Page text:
Managing cash flow has always been a skill critical to the contractor

But even Scrooge would struggle to get it right these days. Falling workloads, pressure on lending and clients increasingly looking for any excuse to delay final payment are crippling cash flow. The failure of banks to lend is at the heart of our malaise. Pettifer, a long-established firm in the Midlands, fell victim to tight-fisted banks only last week. On top of this, credit insurance and bonding are also harder to come by, squeezing working capital and rattling nerves as it becomes ever more difficult for suppliers to insure against their clients going under.

Many contractors lived through these times in the early 1990s. But what makes matters even more precarious this time round is the sorry predicament of the banks themselves. Contractors and small and medium-sized contractors all around the country are being sunk by the withdrawal of overdraft facilities and the rocketing cost of lending. The ”boring” firms that have stuck to the knitting and not been on a spending spree will rightly be feeling vindicated. But if you’re a contractor that has dabbled in property development, or with no ready cash, then the relationship with your bank has never been more crucial. Of course, there’s more chance of sympathetic treatment for firms that can flag up trouble spots and show that they are at least trying to address the problems. And any firm that has failed to cut overheads, revisit their working methods, or investigate alternative markets shouldn’t expect to get an automatic handout. Banks aren’t charities after all. But what about the well-managed specialists and contractors with decent order books? Why should they be left to go to the wall to pay for the folly of the banks and their sub-prime fiasco? For all the government’s talk of putting pressure on the banks, measures to improve lending to firms just aren’t working.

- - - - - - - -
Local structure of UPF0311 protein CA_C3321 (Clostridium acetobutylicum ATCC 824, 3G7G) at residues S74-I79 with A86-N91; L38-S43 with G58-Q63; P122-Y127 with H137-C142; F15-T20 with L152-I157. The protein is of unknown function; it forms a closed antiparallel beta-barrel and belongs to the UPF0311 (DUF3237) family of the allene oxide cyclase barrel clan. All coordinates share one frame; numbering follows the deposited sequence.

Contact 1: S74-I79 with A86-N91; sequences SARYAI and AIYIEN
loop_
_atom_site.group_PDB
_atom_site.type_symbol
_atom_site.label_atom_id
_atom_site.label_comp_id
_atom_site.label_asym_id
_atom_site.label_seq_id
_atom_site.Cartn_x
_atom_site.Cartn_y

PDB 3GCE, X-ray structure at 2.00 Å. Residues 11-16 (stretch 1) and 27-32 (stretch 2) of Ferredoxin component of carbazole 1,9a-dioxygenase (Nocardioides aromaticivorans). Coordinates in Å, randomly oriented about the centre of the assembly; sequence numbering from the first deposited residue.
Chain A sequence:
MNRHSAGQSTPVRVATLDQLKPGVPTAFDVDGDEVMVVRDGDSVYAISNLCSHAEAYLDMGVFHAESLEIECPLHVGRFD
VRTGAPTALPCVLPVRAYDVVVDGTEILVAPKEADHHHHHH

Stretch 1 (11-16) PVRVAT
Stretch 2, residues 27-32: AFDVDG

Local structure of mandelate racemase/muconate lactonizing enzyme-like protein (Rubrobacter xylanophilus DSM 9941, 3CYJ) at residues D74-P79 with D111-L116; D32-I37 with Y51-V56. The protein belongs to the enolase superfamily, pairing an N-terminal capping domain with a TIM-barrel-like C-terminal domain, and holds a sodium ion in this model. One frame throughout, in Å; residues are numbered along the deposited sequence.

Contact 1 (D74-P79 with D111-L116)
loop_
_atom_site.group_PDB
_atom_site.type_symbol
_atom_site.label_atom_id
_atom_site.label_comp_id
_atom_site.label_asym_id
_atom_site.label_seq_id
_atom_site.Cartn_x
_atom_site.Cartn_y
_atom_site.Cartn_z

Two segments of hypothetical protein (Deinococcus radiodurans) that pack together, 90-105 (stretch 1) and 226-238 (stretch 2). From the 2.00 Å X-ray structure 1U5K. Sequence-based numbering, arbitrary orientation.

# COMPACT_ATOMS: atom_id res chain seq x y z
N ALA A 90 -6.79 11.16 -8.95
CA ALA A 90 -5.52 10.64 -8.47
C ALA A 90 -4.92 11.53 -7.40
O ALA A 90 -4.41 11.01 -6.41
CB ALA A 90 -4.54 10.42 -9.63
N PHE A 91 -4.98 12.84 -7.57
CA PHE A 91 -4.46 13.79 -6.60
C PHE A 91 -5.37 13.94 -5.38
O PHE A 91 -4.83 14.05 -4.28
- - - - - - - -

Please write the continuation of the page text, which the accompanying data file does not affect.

This week’s six-point charter from Lloyds TSB and its merger partner HBOS includes a pledge to pass on future rate cuts to firms with a turnover of less than £1m. It is a welcome glimmer of hope but other banks need to follow suit and extend the charter’s promises to larger firms. As well as leaning on the banks to make credit available, the government must rigorously stick to its pledge of paying firms within 10 days. But it could also help the industry in more innovative ways. What about providing credit insurance or relaxing bonding requirements on public projects, or as MP Claire Curtis-Thomas has urged, set up project bank accounts? If we are to avoid the 500,000 job losses of the last recession, there is no time to lose.

Denise Chevin, editor

Why should well-managed contractors be left to go to the wall to pay for the folly of the banks and their sub-prime fiasco?

Danger! Green guide

Who would have thought a humble guide to materials specification would need a health warning slapped on it? This is what has happened to the latest version of BRE’s Green Guide, the selection tool that ranks products from A+ to E according to the environmental impact of their manufacture. The first shock was the guide giving uPVC windows an A rating despite many green specifiers believing this is the devil’s own material. Now BRE has been forced to issue a statement warning that the guide is being “misunderstood” after discovering that some clients, including Milton Keynes council, are insisting that the bulk of materials specified on a project must be A rated or better. This simplistic approach could lead to a generation of gas-guzzling buildings as designers disregard the whole-life impact of materials in favour of upfront considerations. BRE is worried that this contagion could spread and become a new Merton Rule. Given that councils love these simplistic green rules, a health warning is entirely justified.